From the world of sports, it was on this day in 1894, that the Montreal Amateur Athletic Association won the very first Stanley Cup championship series played by defeating the Ottawa Capitals 3–1 in the second game. The previous year, the Montreal shinny stars had been awarded the cup as the champions of the league but, no extra games were played once the season ended. As a result, Billy Barlow of Montreal would became the first player to score a Stanley Cup winning goal.
It was on this day in 1979, that the Hockey War finally ended, when the WHA and the NHL agreed to a merge for the coming 1979/1980 season. The new union meant that three new Canadian teams would be joining the league for play and the CBC TV deal, much to the chagrin of the Leafs. The Quebec Nordiques, Winnipeg Jets and Hartford Whalers, the only new American entry, would all end up relocating to new homes; while the fourth team, the Edmonton Oilers, who had a secret weapon the others didn’t, managed to not only stay in place but, also capture 5 titles along the way.
Born on this day in 1931, in Montreal, QC, the captain of the starship Enterprise and the current star of Weird or What?, William Shatner. Bill has been quite the ambassador for our nation over the years and there was once some talk of making him our Governor General. (Is that a step down from Star Fleet Admiral?) We have selected Bill Shatner as today first Great Canadian of the Day.
Some notable Canadians born on March 22nd include; a former Leaf captain and HHoF member since 1986; Dave Keon; a three-time winner of the Governor General’s Literary award, Gabrielle Roy; Elizabeth Smellie, who was the first woman to make the rank of colonel in the Canadian Army; Aubert Cote, who grappled his way to an Olympic bronze in 1908; Maxwell Arnold Deacon, who helped the Canadian Olympic hockey team claim a silver medal at the 1936 games; Darcy Marquardt, who was a member of the 2012 Olympic rowing crew that claimed a silver medal in London; Victor Carl Lindquist, whose visit to the 1932 Olympics in Lake Placid to play some hockey for Canada resulted in a gold medal and a winner of three world figure skating championships and two Olympic silver medals, Elvis Stojko. Elvis is another great ambassador of our nation, who managed to be at the very top of the skating world for a number of years. We were happy to select him as today’s second and the 500th overall Great Canadian of the Day.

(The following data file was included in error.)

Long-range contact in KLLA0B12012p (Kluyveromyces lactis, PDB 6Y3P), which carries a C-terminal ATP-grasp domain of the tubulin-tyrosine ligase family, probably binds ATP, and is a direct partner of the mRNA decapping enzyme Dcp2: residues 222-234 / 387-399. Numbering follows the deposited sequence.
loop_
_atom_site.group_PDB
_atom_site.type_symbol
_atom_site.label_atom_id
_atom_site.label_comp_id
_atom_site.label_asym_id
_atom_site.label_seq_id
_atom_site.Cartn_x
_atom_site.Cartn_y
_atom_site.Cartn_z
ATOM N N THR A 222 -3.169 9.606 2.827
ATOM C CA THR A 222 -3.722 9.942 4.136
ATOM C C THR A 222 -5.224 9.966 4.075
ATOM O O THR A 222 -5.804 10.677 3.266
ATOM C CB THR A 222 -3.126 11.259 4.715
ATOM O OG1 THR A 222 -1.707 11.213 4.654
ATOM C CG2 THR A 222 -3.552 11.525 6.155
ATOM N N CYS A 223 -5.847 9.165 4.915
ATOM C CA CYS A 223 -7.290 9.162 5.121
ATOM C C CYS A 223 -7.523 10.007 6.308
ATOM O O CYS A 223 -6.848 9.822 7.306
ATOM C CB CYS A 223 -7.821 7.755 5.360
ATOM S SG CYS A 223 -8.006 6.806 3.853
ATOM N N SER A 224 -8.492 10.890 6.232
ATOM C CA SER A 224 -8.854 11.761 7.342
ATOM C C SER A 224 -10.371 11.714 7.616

On this day in 1998, the Juno Awards were held in Vancouver where Sara McLachlan was the night’s runaway star and David Foster was inducted into the Canadian Music Hall of Fame. Also collecting some Juno hardware that evening was Michael Phillip Wojewoda as Best Recording Engineer, for his work with Spirit Of The West. Today’s Juno Moldy Oldy is Home For A Rest.
Born on this day in 1936, Mr Roger Whitaker, who helped to inspire our daily musical question; when was the last time that you heard, The Last Farewell?